Thatâs a simple solution with benefits for both customers and the credit card company, but Iâm thinking about what the most paranoid customers (like me) might think about this. Seriously, I just fill my claim and get my money back? What will I need to demonstrate to ensure that I did not make any illegal purchases? How much annoying paperwork is this going to require? Therefore, it might not be that easy to convince all customers to accept this solution. Additionally, while it is a viable solution, this solution is reactive in nature and will not protect against problems in the future.

Note that in this particular case, American Express also decided to remove the smart chip included in some Blue cards. This was not specifically related to security but to the speed of physical payments. American Express decided to replace the chips with a proximity technology called ExpressPayâ"¢. However, by removing the chip they also rendered useless their ID Keeper® software, which allowed users to store user names and passwords in the chip. Even if this process wasnât directly implemented in regard to payment security, this security tool could have been useful to enhance clients overall web browsing security.

For an institution with very low fraud rates involving credit/debit cards, this reactive plan may be the way to go, however, this will only work if the low fraud rates stay constant.

2. Secure channels
I consider this solution to be more of a patch than a real attempt to stop credit/card fraud considering the current implementations with SSL/TLS and on-line shopping and banking.

There is nothing wrong with SSL, TLS, VPN and all secure channel solutions; they work well but are simply not enough of a security solution to limit credit/card fraud.

Phishing, spyware, trojan horses and other sophisticated targeted attacks made many customers realize that SSL is not a panacea. The problem with SSL is that they are not real point to point solutions in terms of the security required to do secure financial transactions.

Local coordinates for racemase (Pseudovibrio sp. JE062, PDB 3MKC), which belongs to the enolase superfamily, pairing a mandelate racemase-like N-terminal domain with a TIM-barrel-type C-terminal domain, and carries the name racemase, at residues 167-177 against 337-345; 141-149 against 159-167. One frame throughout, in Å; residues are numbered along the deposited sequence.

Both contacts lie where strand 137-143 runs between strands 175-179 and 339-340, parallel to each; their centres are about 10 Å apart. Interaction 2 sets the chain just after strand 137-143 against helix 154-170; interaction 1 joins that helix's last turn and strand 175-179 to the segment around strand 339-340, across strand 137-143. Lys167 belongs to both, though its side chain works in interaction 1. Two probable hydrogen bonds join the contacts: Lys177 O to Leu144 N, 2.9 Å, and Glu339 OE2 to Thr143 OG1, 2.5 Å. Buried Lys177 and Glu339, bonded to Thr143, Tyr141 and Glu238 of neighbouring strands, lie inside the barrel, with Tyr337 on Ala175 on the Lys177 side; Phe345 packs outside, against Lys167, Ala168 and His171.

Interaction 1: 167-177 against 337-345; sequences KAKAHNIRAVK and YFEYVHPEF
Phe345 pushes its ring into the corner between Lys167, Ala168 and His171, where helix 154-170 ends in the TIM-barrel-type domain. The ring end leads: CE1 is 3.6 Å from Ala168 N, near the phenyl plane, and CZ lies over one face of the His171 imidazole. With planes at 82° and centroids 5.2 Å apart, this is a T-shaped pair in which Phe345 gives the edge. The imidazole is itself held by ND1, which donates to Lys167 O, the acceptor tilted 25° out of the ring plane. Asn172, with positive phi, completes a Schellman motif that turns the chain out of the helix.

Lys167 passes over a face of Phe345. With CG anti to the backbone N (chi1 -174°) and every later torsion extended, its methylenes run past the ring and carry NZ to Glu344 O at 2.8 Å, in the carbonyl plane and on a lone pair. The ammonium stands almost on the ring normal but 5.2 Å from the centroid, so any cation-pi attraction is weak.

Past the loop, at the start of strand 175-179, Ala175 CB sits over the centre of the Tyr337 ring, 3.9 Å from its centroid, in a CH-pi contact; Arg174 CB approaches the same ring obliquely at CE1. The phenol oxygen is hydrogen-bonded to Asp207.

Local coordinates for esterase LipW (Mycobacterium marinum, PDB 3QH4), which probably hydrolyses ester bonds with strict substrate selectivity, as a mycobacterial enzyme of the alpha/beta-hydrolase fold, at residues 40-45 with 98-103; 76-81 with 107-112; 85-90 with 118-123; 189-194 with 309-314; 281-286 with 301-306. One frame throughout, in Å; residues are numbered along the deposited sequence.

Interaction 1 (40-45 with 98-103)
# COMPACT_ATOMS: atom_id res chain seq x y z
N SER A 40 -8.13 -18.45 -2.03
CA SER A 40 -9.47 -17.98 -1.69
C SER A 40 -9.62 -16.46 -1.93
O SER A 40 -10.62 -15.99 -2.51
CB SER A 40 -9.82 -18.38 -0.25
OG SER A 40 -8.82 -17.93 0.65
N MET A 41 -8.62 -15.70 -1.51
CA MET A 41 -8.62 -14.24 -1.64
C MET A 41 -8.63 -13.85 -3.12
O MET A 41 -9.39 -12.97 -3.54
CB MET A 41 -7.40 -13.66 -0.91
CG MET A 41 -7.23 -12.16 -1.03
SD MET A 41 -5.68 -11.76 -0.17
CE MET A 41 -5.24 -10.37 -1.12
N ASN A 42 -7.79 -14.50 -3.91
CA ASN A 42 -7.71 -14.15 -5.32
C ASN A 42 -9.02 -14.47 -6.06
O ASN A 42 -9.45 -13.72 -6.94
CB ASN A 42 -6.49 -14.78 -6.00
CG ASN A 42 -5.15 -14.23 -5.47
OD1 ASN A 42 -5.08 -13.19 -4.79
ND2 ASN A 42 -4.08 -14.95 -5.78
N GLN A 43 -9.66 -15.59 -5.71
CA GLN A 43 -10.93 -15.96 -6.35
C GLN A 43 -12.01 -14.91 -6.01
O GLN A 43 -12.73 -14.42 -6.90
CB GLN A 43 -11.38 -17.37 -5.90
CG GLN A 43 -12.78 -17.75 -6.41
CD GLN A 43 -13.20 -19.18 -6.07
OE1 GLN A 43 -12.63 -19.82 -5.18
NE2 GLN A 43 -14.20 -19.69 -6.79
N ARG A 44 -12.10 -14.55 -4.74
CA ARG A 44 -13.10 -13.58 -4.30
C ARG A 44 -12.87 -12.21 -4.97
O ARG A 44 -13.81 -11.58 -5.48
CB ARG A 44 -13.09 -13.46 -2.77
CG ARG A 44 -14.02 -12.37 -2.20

They only cover the communications channel between the customerâs computer and e-banking/e-commerce servers. They do not provide security for information that is being processed or stored (i.e. name, address, credit card numbers), and they donât reach the credit/debit card at the other point.  That is why phishing and spyware attacks are able to circumvent security provided by these channels.

Simply put, spyware installed at the customerâs computer by social engineering can easily capture and transfer credit/debit card information without having to deal with the cryptographic issues of secure channels. On the other hand, hackers can also steel the information from servers where it exists in clear text format. Circumventing these security controls can occur almost as easily (remember the Cardsystems case)

This is what I call the last inch security issue, because we are so close to providing complete security coverage but at the same time so far of really achieving the goal. This leads us to our second security law governing online financial transactions:

â-For any online financial transaction tool, any security solution not covering the transactions point to point, from the transaction tool itself up to the system that will process the transaction, provides only partial securityâ"

Another drawback of this approach is that each e-banking/e-commerce web site needs to install the security solution properly. Installations can have different configurations that offer varying degrees of security.

Consequently, people should avoid telling customers that e-banking/e-commerce sites that transactions are 100% secure just because those sites happen to have a digital certificate and use some kind of secure channel technology such as SSL or TLS, to secure the connection.  While having these secure connections will not protect a user from all fraud, having these secure connections are much better than having nothing.

3. Additional codes and secrets
Another solution is to add some kind of secret to the use of the card. Because we donât want to only use readily available information on the card (i.e. printed information), it seems pretty obvious that this solution should overcome the some of the security issues outlined before.

Security under this scheme rests then on the secrecy of that additional piece of information, be it a pin, a password or whatever you would like to call it.

Both Visa and Mastercard have implemented security solutions that work in this way, called Verified by Visaâ"¢ and SecureCodeâ"¢ respectively. In this case, the customer may register a password with their card issuer, and they are asked for it during online-purchases. That way, the customer is identified with the customary information (e.g. name, address) and then authenticated with the password.